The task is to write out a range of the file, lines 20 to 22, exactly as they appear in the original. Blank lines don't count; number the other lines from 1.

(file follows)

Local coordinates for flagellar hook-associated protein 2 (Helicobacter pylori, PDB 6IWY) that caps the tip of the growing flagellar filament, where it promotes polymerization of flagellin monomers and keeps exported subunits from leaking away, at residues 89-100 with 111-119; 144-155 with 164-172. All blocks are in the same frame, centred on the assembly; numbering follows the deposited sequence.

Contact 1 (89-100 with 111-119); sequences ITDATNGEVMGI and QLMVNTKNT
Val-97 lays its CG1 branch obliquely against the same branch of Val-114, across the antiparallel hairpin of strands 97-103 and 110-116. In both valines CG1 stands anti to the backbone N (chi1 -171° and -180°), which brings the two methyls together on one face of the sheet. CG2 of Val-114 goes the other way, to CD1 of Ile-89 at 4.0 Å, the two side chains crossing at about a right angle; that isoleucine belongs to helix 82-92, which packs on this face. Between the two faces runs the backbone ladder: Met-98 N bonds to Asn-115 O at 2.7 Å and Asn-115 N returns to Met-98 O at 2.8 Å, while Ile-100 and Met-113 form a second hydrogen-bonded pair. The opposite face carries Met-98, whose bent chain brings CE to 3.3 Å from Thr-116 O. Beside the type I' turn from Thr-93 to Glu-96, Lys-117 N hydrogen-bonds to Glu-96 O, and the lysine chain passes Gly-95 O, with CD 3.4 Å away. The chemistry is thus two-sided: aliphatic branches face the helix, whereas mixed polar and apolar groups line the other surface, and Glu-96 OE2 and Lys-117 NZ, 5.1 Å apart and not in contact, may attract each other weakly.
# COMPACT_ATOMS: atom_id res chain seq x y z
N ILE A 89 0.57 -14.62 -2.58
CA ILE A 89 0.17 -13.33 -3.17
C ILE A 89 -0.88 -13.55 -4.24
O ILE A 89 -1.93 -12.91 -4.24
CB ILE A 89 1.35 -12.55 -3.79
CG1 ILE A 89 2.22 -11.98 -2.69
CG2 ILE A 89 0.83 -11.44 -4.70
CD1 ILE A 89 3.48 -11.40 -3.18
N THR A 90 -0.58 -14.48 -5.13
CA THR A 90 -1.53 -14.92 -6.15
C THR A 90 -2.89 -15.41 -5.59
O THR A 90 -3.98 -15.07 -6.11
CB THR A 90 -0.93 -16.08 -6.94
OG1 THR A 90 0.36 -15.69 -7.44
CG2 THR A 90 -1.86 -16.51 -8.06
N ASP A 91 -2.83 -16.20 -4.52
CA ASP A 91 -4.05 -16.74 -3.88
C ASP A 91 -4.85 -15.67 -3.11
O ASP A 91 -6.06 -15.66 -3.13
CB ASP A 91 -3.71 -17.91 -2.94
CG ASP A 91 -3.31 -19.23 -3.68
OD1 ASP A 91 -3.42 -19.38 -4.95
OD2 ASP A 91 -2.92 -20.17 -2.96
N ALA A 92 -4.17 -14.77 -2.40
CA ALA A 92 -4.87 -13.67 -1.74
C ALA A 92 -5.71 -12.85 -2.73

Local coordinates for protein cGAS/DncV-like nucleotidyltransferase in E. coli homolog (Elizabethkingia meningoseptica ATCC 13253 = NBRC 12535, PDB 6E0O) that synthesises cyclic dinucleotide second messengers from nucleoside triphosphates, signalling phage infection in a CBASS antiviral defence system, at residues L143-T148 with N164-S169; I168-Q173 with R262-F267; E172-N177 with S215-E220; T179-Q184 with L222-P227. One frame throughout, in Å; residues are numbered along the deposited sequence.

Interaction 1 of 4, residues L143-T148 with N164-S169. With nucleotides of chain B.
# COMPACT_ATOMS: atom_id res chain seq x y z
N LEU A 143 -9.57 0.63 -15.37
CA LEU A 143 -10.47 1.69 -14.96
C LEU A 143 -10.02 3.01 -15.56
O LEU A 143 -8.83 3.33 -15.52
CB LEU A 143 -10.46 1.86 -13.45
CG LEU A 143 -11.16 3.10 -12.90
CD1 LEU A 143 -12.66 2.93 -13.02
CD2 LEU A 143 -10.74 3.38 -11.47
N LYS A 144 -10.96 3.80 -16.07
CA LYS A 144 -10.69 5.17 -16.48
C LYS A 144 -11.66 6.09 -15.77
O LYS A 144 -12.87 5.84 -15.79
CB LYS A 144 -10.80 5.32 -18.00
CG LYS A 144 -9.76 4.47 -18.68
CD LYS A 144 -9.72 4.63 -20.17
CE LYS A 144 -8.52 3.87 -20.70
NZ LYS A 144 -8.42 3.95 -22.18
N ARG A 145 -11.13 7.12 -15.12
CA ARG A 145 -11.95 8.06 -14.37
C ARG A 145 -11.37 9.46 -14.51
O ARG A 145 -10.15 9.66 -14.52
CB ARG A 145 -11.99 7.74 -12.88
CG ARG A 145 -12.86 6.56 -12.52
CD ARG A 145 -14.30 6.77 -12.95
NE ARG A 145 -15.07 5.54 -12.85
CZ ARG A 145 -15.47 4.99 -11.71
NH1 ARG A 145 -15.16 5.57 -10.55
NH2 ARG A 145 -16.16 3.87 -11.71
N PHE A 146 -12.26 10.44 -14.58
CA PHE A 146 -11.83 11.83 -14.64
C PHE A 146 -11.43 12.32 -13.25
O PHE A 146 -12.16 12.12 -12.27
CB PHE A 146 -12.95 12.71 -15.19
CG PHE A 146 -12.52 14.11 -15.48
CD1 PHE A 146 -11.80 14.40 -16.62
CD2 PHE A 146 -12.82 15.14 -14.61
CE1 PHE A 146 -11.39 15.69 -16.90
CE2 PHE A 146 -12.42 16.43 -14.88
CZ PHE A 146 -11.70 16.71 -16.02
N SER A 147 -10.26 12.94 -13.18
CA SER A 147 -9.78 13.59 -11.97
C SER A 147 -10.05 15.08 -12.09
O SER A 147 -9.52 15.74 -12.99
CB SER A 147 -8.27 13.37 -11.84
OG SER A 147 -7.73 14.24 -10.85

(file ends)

N ASP A 91 -2.83 -16.20 -4.52
CA ASP A 91 -4.05 -16.74 -3.88
C ASP A 91 -4.85 -15.67 -3.11